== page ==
While Google quickly became a mega-giant in the search world, it never did quite reach the success in social media it wanted. It sure didn’t come anywhere close to Facebook. Here is a look back at Google’s forays into the social media revolution.
The world of social media has collected billions of users world wide. Whether you use Twitter or Facebook, you are still tuning and and communicating through social media. Here is a look at the frenzy of activity that goes on every second on social media websites.
For B2B small and medium-sized businesses (SMBs), Facebook is for traffic, and Twitter is for leads. That, at least, is the conclusion of an analysis of 600 US B2B SMB websites conducted by Optify.
The study, which parsed over 62 million site visits, 215 million page views and 350,000 leads in 2012, found that visitors coming from Facebook made up 54% of all social media-sourced site visits, and those from Twitter just 32%. Nevertheless, Twitter accounted for 82% of all social media-originated leads, while Facebook accounted for a paltry 9% of leads. LinkedIn played a relatively minor role, accounting for 14% of site visits from social and 9% of social leads.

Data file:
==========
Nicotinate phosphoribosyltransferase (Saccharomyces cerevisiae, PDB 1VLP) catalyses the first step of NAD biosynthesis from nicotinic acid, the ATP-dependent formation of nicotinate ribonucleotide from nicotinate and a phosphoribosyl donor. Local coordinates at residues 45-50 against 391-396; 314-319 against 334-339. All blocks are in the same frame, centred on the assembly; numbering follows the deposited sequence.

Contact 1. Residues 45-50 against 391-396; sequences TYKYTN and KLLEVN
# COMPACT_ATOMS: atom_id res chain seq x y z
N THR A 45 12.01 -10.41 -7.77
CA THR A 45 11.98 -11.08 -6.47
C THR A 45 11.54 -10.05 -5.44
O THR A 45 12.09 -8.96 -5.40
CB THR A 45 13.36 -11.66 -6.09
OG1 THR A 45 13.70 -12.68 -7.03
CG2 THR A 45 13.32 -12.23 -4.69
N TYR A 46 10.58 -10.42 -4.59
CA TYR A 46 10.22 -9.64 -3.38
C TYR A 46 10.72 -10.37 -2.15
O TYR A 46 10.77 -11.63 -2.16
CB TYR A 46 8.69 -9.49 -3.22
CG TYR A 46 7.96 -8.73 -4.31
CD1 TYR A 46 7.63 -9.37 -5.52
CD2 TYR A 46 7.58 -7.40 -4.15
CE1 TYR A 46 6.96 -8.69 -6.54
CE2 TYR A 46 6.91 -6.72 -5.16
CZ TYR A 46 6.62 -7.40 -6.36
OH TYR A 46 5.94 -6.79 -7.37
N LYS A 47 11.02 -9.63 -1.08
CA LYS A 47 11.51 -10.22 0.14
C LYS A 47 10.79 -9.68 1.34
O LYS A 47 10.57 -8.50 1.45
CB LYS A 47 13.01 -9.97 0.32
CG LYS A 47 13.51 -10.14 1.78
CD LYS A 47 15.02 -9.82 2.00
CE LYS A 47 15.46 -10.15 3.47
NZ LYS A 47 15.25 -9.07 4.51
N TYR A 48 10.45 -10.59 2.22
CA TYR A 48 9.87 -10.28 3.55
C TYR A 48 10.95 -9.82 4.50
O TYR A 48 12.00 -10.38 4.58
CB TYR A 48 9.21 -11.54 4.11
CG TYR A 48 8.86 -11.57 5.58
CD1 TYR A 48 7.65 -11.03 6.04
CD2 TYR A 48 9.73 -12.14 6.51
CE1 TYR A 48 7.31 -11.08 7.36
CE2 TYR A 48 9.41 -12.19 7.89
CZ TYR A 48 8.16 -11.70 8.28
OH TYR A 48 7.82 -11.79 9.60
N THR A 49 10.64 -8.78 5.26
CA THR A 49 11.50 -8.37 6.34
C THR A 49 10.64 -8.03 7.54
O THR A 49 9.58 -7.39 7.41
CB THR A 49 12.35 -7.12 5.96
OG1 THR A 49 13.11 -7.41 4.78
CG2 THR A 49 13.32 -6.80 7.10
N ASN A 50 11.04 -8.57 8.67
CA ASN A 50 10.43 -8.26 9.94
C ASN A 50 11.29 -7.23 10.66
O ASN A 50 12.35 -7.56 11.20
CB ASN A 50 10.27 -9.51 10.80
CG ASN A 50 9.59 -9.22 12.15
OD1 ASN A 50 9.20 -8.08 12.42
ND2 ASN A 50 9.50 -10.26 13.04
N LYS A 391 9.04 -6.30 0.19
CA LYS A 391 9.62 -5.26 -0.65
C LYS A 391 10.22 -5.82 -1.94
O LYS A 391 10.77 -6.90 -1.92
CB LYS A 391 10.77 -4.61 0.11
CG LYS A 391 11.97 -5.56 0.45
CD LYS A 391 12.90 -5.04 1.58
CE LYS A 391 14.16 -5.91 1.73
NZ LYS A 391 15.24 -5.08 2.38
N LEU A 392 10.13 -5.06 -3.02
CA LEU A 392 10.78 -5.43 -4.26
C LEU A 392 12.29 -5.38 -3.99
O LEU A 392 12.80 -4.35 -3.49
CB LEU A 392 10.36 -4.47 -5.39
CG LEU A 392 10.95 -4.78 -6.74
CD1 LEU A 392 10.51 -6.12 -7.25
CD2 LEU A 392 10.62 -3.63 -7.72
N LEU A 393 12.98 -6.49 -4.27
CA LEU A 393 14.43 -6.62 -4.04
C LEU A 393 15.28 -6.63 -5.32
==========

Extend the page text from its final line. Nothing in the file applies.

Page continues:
Social remains a small part of the larger traffic picture for most of the B2B SMBs studied, accounting for 1.9% of total traffic. The study found that more than 80% of site traffic to these businesses was either organic (i.e. came through a search engine listing) or direct to the site. Social media also ranked behind paid search as a source of site traffic.
But that doesn’t mean social isn’t worth focusing on: Many of these other traffic sources are dependent on budget and other external factors, whereas social media can be a cost-effective method of site promotion, which marketers can use to actively seek out new business and customer engagement.
Another reason not to ignore social: It’s worth its weight in leads. Despite accounting for just 1.9% of overall site traffic, social accounted for 4.8% of all B2B SMB leads—a relatively small number, but not insubstantial.
Email was another tactic that paid dividends, accounting for less than 1% of traffic but a substantial 9% of leads. Organic traffic, by contrast, accounted for 40% of site traffic but delivered a much smaller comparative share of leads: 26.5% of the total.